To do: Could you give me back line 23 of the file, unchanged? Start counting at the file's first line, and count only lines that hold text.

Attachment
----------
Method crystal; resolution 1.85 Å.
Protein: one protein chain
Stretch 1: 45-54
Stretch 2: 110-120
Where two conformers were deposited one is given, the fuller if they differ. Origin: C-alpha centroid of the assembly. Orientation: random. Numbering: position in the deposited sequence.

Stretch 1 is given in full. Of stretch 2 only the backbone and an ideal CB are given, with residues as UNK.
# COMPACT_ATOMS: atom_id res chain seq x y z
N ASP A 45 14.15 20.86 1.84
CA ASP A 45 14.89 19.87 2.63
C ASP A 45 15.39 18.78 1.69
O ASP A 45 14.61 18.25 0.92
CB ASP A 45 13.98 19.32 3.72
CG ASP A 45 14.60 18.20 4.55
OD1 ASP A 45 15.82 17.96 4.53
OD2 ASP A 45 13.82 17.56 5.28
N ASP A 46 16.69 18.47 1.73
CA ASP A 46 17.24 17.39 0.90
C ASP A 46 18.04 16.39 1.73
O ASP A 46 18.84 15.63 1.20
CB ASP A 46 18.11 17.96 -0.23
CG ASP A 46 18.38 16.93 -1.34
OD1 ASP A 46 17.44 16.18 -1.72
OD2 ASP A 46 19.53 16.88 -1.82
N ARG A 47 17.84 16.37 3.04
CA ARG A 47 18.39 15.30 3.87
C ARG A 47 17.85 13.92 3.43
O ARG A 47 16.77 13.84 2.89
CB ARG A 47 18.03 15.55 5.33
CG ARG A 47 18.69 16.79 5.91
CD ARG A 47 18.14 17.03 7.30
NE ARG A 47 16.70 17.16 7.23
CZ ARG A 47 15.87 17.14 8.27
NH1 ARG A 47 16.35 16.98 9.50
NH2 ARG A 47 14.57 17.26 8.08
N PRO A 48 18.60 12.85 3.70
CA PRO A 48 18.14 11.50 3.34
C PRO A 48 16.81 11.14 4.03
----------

OD2 ASP A 46 19.53 16.88 -1.82